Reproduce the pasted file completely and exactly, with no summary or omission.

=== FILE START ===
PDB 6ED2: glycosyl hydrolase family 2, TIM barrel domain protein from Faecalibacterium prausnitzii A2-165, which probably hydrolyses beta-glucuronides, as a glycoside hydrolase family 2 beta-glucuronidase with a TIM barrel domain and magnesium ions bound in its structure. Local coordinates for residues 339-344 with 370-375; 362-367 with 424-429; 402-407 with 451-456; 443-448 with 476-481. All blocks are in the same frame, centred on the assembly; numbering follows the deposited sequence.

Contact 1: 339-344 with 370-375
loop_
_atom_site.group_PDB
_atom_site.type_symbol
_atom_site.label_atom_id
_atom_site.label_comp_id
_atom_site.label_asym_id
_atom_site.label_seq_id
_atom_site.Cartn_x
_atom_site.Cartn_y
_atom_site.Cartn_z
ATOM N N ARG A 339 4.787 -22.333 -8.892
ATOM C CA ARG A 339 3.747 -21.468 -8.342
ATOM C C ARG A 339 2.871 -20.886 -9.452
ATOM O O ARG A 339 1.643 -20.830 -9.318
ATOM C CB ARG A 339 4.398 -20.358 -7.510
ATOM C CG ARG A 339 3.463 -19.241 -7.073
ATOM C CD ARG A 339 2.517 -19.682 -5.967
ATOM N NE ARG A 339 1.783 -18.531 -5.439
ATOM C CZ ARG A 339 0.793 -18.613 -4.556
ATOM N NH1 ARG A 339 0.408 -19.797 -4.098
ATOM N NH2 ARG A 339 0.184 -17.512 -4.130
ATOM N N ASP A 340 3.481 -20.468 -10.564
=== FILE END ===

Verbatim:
PDB 6ED2: glycosyl hydrolase family 2, TIM barrel domain protein from Faecalibacterium prausnitzii A2-165, which probably hydrolyses beta-glucuronides, as a glycoside hydrolase family 2 beta-glucuronidase with a TIM barrel domain and magnesium ions bound in its structure. Local coordinates for residues 339-344 with 370-375; 362-367 with 424-429; 402-407 with 451-456; 443-448 with 476-481. All blocks are in the same frame, centred on the assembly; numbering follows the deposited sequence.

Contact 1: 339-344 with 370-375
loop_
_atom_site.group_PDB
_atom_site.type_symbol
_atom_site.label_atom_id
_atom_site.label_comp_id
_atom_site.label_asym_id
_atom_site.label_seq_id
_atom_site.Cartn_x
_atom_site.Cartn_y
_atom_site.Cartn_z
ATOM N N ARG A 339 4.787 -22.333 -8.892
ATOM C CA ARG A 339 3.747 -21.468 -8.342
ATOM C C ARG A 339 2.871 -20.886 -9.452
ATOM O O ARG A 339 1.643 -20.830 -9.318
ATOM C CB ARG A 339 4.398 -20.358 -7.510
ATOM C CG ARG A 339 3.463 -19.241 -7.073
ATOM C CD ARG A 339 2.517 -19.682 -5.967
ATOM N NE ARG A 339 1.783 -18.531 -5.439
ATOM C CZ ARG A 339 0.793 -18.613 -4.556
ATOM N NH1 ARG A 339 0.408 -19.797 -4.098
ATOM N NH2 ARG A 339 0.184 -17.512 -4.130
ATOM N N ASP A 340 3.481 -20.468 -10.564